This leads to a question that’s rarely asked: if the Founding Fathers couldn’t be trusted with power, who can?
In 1787, none other than Thomas Jefferson wrote to Continental Congressman Edward Carrington. Jefferson admitted that if the people did not keep a close eye on them, then, “you and I, and Congress and Assemblies, Judges and Governors, shall all become wolves.”
But, in the government-controlled schools, no one is taught anything about the dangers of power, and in fact, children are taught to admire members of the political elite.
So, the colossal hubris, the arrogance, of the political elite is now literally unimaginable. In the 19th century when politicians fixed the economy until it collapsed, they said, well, we’ll take a million tax dollars here and a million tax dollars there, and spread it around to anyone who has political connections, and maybe this will make things better.
In the 20th century, their hubris had grown to the point that , well, we’ll take a billion here and a billion there and spread it around.
Now, in the 21st century, it’s, we’ll take a trillion here and a trillion there and spread it around to our friends, and that’ll make things better, trust us.
Notice this. If they stop controlling the economy into one catastrophe after another, they lose their excuses to spread our money around.
I have enormous faith that there are lots of ways to get essential services without the use of force. We are intelligent enough to find those ways.
On the other hand, if we assume we’re not intelligent enough to get essential services without force, and therefore a huge government is okay, then what we are saying is that stupidity excuses the use of force, and the more stupid we are the more force we can use. It’s okay to be a bull in a china shop.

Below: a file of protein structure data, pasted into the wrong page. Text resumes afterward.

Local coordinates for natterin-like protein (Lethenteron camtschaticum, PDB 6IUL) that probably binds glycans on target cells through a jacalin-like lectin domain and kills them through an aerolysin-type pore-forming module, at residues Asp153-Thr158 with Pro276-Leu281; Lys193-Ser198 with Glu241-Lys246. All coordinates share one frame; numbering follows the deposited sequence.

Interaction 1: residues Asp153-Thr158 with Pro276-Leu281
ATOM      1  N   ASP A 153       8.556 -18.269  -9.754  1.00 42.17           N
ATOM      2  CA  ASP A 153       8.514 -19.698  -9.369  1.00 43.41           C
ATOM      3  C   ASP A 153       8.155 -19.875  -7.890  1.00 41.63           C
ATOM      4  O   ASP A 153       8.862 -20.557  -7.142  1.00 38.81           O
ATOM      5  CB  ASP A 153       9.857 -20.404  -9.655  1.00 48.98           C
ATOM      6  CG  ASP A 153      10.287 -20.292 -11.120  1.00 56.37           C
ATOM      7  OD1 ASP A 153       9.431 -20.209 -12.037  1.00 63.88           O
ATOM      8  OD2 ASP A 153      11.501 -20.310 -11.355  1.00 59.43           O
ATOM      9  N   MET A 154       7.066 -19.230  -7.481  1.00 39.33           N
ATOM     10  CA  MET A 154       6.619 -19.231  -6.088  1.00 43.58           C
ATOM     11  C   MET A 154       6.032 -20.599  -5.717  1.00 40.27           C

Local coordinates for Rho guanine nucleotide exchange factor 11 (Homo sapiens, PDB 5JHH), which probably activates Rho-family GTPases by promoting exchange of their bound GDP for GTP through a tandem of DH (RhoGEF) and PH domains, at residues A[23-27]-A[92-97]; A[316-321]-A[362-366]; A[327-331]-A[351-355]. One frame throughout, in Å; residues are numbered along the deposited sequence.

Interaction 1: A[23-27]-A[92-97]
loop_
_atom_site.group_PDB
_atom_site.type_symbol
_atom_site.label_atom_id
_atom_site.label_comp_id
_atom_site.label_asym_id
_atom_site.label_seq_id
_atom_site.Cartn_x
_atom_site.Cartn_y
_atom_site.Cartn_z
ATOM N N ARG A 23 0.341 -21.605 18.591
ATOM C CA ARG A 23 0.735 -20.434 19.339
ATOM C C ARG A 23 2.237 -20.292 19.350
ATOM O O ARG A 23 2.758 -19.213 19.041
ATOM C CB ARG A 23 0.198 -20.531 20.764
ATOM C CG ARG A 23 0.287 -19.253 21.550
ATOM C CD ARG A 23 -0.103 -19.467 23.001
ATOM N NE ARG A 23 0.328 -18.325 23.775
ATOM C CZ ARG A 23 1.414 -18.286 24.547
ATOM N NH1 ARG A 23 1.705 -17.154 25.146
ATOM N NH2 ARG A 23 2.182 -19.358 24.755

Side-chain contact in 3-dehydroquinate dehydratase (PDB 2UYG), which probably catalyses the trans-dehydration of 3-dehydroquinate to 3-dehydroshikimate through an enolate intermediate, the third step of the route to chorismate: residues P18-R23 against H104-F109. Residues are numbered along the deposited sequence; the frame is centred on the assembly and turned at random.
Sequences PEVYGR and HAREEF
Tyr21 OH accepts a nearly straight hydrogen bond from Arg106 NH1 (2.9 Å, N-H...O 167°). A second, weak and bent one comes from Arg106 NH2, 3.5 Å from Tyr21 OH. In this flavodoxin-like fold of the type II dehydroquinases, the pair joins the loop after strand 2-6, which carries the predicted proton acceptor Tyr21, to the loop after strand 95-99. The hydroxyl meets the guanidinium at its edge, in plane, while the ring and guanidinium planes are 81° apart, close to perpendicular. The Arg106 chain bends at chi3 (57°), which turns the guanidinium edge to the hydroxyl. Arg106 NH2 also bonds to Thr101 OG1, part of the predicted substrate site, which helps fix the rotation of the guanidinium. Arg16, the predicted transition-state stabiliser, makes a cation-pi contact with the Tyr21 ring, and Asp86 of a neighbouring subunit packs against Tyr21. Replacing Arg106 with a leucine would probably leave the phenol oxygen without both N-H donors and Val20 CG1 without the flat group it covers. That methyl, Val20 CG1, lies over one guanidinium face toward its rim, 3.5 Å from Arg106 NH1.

Federal law alone — in addition to state and local laws — contains more than 4,000 crimes for which you or your loved ones can be thrown in prison.1
The idea that all this force is necessary is insane. There is no evidence that the world has been created in such a way that humans must use force on each other. Force in defense against attack, yes. But force for any other reason is wrong.
Once you decide it’s okay to use force on people for their own good, then where do you draw the line?
The answer in Washington DC is, there is no line.
They use force on us for anything.
Getting things done without the use of force. What a novel idea. What’s that called?
Oh yes. Liberty. We need to revive what was called in 1776, “the system of liberty.”
What about term limits and other measures intended to get the government under control?
I’m sure some would work, partly, but the fact remains that if power exists, then someone will find a way to get it and use it on us .
The power itself is the problem, if it is not reduced drastically, then nothing else will accomplish very much.
Summarizing, political power corrupts the morals and the judgment; history teaches no clearer lesson. The only solution is, less government today, even less tomorrow, and so on until the monster in Washington is shrunken down to the size where good people no longer live in fear of what it will do to them next.
If we do not head down the road to doing things by voluntary means, the corruption and poor judgment in capital buildings will only continue to grow.
Again, political power is evil, it turns wonderful people into snakes.
But we cannot even begin to do anything about the problem until our friends and neighbors know what it is!
They’re not going to learn it in their government-controlled schools, so the teaching is up to us.
I hope you will help in the consciousness raising by passing the ideas in this video along to others.
Please, help save our country.
1THREE FELONIES A DAY, by Harvey A. Silverglate, 2009, p.xxxi